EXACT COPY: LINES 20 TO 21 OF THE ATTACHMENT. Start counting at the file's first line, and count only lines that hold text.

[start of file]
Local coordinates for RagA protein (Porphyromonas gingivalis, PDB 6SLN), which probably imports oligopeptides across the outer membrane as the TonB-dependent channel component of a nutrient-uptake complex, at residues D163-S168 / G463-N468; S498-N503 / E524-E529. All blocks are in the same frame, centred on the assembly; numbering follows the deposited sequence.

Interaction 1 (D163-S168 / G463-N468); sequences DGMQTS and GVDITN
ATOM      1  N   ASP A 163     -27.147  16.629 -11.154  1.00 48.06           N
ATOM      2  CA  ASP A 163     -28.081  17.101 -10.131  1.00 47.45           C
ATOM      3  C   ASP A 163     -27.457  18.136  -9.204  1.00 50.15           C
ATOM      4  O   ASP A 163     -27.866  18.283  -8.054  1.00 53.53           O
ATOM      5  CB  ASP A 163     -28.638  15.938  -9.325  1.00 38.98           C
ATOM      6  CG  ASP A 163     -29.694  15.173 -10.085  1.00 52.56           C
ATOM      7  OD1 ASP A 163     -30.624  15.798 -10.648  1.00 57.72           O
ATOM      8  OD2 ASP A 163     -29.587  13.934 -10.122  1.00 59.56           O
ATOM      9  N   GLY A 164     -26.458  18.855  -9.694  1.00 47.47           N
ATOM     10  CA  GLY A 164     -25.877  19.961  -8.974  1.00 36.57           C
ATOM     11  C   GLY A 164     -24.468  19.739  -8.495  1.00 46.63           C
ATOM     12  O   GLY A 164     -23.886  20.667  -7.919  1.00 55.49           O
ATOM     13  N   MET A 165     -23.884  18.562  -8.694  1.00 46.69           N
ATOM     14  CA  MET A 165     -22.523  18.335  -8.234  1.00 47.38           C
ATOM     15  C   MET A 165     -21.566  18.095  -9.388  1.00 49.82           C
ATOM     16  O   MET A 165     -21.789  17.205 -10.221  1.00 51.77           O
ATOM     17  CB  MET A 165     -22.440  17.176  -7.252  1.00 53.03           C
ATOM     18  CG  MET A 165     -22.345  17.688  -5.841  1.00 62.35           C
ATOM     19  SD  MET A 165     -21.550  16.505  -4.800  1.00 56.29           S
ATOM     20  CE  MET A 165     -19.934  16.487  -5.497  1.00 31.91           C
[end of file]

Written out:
ATOM     18  CG  MET A 165     -22.345  17.688  -5.841  1.00 62.35           C
ATOM     19  SD  MET A 165     -21.550  16.505  -4.800  1.00 56.29           S